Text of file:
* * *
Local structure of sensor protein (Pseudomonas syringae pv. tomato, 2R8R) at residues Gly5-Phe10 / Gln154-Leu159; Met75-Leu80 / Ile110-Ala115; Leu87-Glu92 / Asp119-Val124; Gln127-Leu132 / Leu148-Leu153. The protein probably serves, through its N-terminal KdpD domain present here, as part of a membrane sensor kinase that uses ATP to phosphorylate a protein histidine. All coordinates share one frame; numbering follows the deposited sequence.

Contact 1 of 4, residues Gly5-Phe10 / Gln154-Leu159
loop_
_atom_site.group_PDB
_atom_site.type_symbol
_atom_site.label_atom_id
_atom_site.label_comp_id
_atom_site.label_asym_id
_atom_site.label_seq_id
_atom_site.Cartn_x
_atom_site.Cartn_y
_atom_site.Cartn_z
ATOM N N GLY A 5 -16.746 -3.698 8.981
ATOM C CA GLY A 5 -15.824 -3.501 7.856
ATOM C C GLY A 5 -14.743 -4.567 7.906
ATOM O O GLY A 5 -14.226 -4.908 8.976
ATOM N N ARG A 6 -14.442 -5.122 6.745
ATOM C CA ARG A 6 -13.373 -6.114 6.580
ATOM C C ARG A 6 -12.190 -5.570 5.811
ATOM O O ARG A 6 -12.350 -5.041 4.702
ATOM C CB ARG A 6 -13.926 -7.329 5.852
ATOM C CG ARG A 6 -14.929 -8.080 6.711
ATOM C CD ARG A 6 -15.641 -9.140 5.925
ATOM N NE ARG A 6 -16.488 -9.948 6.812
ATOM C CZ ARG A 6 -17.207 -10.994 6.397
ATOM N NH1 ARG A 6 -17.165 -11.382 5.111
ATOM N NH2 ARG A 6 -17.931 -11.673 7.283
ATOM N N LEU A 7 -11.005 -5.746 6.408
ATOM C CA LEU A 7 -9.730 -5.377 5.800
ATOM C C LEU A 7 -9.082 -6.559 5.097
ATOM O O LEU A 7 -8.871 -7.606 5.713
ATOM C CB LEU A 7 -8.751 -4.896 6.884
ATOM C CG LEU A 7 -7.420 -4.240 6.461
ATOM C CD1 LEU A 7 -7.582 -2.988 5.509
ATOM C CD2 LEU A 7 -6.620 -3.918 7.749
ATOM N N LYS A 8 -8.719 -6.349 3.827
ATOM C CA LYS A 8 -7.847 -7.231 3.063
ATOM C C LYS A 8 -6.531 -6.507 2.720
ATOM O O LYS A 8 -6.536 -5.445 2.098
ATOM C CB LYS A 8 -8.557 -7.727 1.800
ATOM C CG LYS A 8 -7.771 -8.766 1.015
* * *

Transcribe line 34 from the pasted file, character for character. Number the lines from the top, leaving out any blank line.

ATOM C CD1 LEU A 7 -7.582 -2.988 5.509